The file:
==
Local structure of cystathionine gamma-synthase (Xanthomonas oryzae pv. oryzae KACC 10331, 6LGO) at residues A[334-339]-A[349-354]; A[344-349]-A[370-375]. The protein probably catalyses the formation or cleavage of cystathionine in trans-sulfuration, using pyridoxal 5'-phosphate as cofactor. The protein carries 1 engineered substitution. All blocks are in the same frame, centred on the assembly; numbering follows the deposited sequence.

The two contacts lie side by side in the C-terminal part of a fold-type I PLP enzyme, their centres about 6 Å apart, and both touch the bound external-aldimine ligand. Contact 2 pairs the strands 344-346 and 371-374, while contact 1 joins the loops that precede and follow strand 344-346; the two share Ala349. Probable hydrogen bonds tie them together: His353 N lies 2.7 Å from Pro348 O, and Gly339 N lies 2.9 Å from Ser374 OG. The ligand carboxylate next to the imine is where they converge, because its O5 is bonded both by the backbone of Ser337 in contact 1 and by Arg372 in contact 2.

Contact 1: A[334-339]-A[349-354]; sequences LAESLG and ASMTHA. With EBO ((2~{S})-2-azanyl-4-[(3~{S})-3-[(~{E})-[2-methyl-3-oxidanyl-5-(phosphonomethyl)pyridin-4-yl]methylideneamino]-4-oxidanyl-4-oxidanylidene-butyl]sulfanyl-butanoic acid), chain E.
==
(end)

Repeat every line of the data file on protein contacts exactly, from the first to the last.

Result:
Local structure of cystathionine gamma-synthase (Xanthomonas oryzae pv. oryzae KACC 10331, 6LGO) at residues A[334-339]-A[349-354]; A[344-349]-A[370-375]. The protein probably catalyses the formation or cleavage of cystathionine in trans-sulfuration, using pyridoxal 5'-phosphate as cofactor. The protein carries 1 engineered substitution. All blocks are in the same frame, centred on the assembly; numbering follows the deposited sequence.

The two contacts lie side by side in the C-terminal part of a fold-type I PLP enzyme, their centres about 6 Å apart, and both touch the bound external-aldimine ligand. Contact 2 pairs the strands 344-346 and 371-374, while contact 1 joins the loops that precede and follow strand 344-346; the two share Ala349. Probable hydrogen bonds tie them together: His353 N lies 2.7 Å from Pro348 O, and Gly339 N lies 2.9 Å from Ser374 OG. The ligand carboxylate next to the imine is where they converge, because its O5 is bonded both by the backbone of Ser337 in contact 1 and by Arg372 in contact 2.

Contact 1: A[334-339]-A[349-354]; sequences LAESLG and ASMTHA. With EBO ((2~{S})-2-azanyl-4-[(3~{S})-3-[(~{E})-[2-methyl-3-oxidanyl-5-(phosphonomethyl)pyridin-4-yl]methylideneamino]-4-oxidanyl-4-oxidanylidene-butyl]sulfanyl-butanoic acid), chain E.